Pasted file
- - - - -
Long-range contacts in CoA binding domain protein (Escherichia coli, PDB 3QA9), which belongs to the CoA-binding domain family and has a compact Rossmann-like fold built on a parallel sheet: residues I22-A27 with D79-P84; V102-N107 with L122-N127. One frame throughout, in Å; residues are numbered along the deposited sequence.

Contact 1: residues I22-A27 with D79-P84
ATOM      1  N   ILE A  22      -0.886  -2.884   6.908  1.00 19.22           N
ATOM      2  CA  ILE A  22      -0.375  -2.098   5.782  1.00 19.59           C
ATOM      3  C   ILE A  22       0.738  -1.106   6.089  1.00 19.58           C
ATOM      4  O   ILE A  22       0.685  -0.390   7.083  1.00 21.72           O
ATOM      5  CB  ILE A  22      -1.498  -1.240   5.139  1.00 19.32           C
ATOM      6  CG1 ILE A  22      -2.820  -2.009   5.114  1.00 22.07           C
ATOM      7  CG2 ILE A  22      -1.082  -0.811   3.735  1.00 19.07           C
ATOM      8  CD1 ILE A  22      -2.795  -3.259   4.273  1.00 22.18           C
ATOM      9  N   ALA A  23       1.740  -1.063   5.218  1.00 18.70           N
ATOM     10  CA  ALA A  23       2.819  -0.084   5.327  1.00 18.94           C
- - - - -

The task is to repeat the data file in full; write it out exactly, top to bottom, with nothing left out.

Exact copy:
Long-range contacts in CoA binding domain protein (Escherichia coli, PDB 3QA9), which belongs to the CoA-binding domain family and has a compact Rossmann-like fold built on a parallel sheet: residues I22-A27 with D79-P84; V102-N107 with L122-N127. One frame throughout, in Å; residues are numbered along the deposited sequence.

Contact 1: residues I22-A27 with D79-P84
ATOM      1  N   ILE A  22      -0.886  -2.884   6.908  1.00 19.22           N
ATOM      2  CA  ILE A  22      -0.375  -2.098   5.782  1.00 19.59           C
ATOM      3  C   ILE A  22       0.738  -1.106   6.089  1.00 19.58           C
ATOM      4  O   ILE A  22       0.685  -0.390   7.083  1.00 21.72           O
ATOM      5  CB  ILE A  22      -1.498  -1.240   5.139  1.00 19.32           C
ATOM      6  CG1 ILE A  22      -2.820  -2.009   5.114  1.00 22.07           C
ATOM      7  CG2 ILE A  22      -1.082  -0.811   3.735  1.00 19.07           C
ATOM      8  CD1 ILE A  22      -2.795  -3.259   4.273  1.00 22.18           C
ATOM      9  N   ALA A  23       1.740  -1.063   5.218  1.00 18.70           N
ATOM     10  CA  ALA A  23       2.819  -0.084   5.327  1.00 18.94           C